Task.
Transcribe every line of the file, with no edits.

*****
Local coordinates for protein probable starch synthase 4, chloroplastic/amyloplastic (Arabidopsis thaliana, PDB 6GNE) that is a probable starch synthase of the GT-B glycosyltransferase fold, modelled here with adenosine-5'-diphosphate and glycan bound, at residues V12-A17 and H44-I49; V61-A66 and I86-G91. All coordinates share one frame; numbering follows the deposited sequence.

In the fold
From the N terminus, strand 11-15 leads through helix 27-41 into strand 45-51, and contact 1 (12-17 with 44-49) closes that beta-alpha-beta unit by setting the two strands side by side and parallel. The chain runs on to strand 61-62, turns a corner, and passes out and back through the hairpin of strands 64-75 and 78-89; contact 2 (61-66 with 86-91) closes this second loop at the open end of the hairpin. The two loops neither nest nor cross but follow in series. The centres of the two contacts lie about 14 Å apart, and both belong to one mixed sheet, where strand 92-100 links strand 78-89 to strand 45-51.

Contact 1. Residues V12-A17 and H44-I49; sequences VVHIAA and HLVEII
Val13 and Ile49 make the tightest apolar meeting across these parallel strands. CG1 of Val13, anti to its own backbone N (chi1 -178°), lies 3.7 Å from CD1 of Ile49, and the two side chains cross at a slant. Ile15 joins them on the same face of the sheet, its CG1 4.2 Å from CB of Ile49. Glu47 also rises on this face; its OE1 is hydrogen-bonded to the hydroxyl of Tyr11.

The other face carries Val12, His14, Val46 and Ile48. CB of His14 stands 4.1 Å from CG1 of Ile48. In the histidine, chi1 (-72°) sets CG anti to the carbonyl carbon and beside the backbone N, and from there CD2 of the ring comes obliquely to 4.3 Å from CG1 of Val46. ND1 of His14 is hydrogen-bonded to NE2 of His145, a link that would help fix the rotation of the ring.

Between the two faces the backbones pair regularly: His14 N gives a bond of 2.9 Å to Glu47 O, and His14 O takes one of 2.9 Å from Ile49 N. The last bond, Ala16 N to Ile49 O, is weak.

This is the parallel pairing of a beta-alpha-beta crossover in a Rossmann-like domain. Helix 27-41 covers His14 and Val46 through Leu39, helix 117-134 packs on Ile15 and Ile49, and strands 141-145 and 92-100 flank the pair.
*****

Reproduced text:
Local coordinates for protein probable starch synthase 4, chloroplastic/amyloplastic (Arabidopsis thaliana, PDB 6GNE) that is a probable starch synthase of the GT-B glycosyltransferase fold, modelled here with adenosine-5'-diphosphate and glycan bound, at residues V12-A17 and H44-I49; V61-A66 and I86-G91. All coordinates share one frame; numbering follows the deposited sequence.

In the fold
From the N terminus, strand 11-15 leads through helix 27-41 into strand 45-51, and contact 1 (12-17 with 44-49) closes that beta-alpha-beta unit by setting the two strands side by side and parallel. The chain runs on to strand 61-62, turns a corner, and passes out and back through the hairpin of strands 64-75 and 78-89; contact 2 (61-66 with 86-91) closes this second loop at the open end of the hairpin. The two loops neither nest nor cross but follow in series. The centres of the two contacts lie about 14 Å apart, and both belong to one mixed sheet, where strand 92-100 links strand 78-89 to strand 45-51.

Contact 1. Residues V12-A17 and H44-I49; sequences VVHIAA and HLVEII
Val13 and Ile49 make the tightest apolar meeting across these parallel strands. CG1 of Val13, anti to its own backbone N (chi1 -178°), lies 3.7 Å from CD1 of Ile49, and the two side chains cross at a slant. Ile15 joins them on the same face of the sheet, its CG1 4.2 Å from CB of Ile49. Glu47 also rises on this face; its OE1 is hydrogen-bonded to the hydroxyl of Tyr11.

The other face carries Val12, His14, Val46 and Ile48. CB of His14 stands 4.1 Å from CG1 of Ile48. In the histidine, chi1 (-72°) sets CG anti to the carbonyl carbon and beside the backbone N, and from there CD2 of the ring comes obliquely to 4.3 Å from CG1 of Val46. ND1 of His14 is hydrogen-bonded to NE2 of His145, a link that would help fix the rotation of the ring.

Between the two faces the backbones pair regularly: His14 N gives a bond of 2.9 Å to Glu47 O, and His14 O takes one of 2.9 Å from Ile49 N. The last bond, Ala16 N to Ile49 O, is weak.

This is the parallel pairing of a beta-alpha-beta crossover in a Rossmann-like domain. Helix 27-41 covers His14 and Val46 through Leu39, helix 117-134 packs on Ile15 and Ile49, and strands 141-145 and 92-100 flank the pair.